Calculations and statistical analysis
Energy derived from total CHO and fat oxidation was calculated using the following equations, based on gas exchange measures of non-protein RER:
Data are presented as means ± standard deviation (SD). We employed a within-subject two-way analysis of variance (ANOVA) for repeated measures with a Fisher’s PLSD post hoc analysis to determine significant differences (StatView software, Version 5.0.1, SAS Institute Inc., Cary, NC). Significance was set at p ≤ 0.05.
Participant physical and training characteristics are presented in Table 1. The amount of calories consumed and macronutrient proportions from 3 day diet records were 2519 ± 405 kcal, 51 ± 7% CHO, 28 ± 6% fat, 16 ± 3% protein and 5 ± 4% alcohol. The 24-hr diet recalls prior to each trial showed 2368 ± 730 kcal, 56 ± 5% CHO, 27 ± 5% fat, 16 ± 2% protein and 1 ± 2% alcohol. The 24-hr diets were the same for all treatments.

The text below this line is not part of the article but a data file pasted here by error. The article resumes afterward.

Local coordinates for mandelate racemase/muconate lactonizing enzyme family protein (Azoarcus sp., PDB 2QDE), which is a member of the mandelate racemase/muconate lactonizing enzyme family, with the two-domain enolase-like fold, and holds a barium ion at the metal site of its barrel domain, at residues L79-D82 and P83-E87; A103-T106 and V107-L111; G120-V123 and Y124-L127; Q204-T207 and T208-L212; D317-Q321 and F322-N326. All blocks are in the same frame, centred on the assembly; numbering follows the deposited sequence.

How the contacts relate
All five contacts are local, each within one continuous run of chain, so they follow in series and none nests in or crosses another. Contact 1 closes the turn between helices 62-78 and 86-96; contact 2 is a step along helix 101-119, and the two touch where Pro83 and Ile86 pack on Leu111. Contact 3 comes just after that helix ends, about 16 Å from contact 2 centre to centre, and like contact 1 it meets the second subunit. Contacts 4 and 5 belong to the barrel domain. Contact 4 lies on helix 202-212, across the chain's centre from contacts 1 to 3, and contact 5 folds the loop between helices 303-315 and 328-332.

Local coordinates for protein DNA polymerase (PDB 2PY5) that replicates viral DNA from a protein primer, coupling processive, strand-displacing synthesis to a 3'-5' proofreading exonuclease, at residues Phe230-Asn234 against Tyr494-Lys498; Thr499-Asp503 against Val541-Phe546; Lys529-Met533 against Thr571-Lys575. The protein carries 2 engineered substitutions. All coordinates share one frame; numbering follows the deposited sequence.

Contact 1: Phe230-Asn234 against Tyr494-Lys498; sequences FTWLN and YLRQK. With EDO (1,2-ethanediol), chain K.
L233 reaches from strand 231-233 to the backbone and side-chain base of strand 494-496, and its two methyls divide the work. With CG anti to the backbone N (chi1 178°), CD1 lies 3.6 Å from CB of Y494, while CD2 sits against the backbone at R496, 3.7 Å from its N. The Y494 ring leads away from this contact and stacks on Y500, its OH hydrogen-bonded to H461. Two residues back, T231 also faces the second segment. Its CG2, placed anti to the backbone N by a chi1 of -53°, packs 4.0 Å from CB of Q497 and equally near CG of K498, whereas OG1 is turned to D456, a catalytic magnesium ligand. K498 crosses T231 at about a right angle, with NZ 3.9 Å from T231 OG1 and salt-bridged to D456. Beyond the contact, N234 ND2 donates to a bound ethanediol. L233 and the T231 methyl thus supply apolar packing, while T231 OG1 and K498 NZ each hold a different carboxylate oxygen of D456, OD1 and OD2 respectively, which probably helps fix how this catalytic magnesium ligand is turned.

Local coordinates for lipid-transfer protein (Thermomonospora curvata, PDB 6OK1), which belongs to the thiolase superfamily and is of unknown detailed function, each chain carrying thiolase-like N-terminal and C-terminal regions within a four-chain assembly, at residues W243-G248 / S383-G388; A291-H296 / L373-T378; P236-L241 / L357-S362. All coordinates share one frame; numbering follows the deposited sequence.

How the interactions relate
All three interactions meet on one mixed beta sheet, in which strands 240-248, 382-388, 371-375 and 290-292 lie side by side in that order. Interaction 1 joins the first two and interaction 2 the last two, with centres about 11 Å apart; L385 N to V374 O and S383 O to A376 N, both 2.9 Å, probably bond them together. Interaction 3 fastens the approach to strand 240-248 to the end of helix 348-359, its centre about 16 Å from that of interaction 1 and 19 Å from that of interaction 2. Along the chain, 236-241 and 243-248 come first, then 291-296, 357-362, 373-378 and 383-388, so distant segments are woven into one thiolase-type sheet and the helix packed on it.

The treadmill speed averaged 13.2 ± 1 km·h-1 for all trials. VO2 did not change with time during the 80-min sub-maximal exercise bouts and averaged 44.3 ± 2.9, 44.2 ± 3.1, 43.7 ± 3.3 ml·kg-1 ·min-1 for raisin, chews and water respectively, with no difference between treatments. The percent of VO2max during the sub-maximal 80-min exercise bouts were 76.6 ± 4.4, 76.6 ± 4.4, 75.3 ± 5.1% for raisin, chews and water respectively, with no difference between treatments. Heart rate remained the same after 20-min of exercise for the entire 80-min sub-maximal exercise bout with the chews treatment, increased at 60- and 80-min for the water only trial and increased only at 80-min with the raisin treatment (Table 2). Average HR over the 80-min sub-maximal exercise bout was 158.8 ± 12.9, 160.1 ± 12.5, 157.4 ± 12.1 bpm for raisin, chews and water respectively, with no difference between treatments. RPE increased with exercise duration for all treatments (Table 2). However, there were no differences at any time point between treatments. RPE was rated as “hard” and averaged 4.8 ± 1.5, 4.9 ± 1.5, 5.2 ± 1.4 (0–10 scale) over the 80-min sub-maximal exercise bout for raisin, chews and water respectively. RER (Figure 1) decreased from 20 to 40-min for all treatments and then did not change for the rest of the 80-min sub-maximal exercise bout for any of the treatments. RER was significantly higher with the chews treatment than both water and raisins at 20-, 40- and 60-min of the 80-min sub-maximal exercise bout and both the chews and raisins were higher than water at 60- and 80-min of sub-maximal exercise. The % of energy from CHO decreased during the 80-min sub-maximal exercise bout with the water treatment, but remained stable after 40-min with the raisin and chews treatments (Table 2). The chews treatment had a higher % of energy from CHO and lower % energy from fat during the first 60–min of the 80-min of sub-maximal exercise than both water and raisins. Both raisins and chews had higher % of energy from CHO and lower % energy from fat at 60–min and 80-min of sub-maximal exercise than water. Body weight change from pre to post exercise did not differ between treatments and was −1.0 ± 0.4, -1.1 ± 0.3, -1.1 ± 0.4 kg for raisin, chews and water respectively.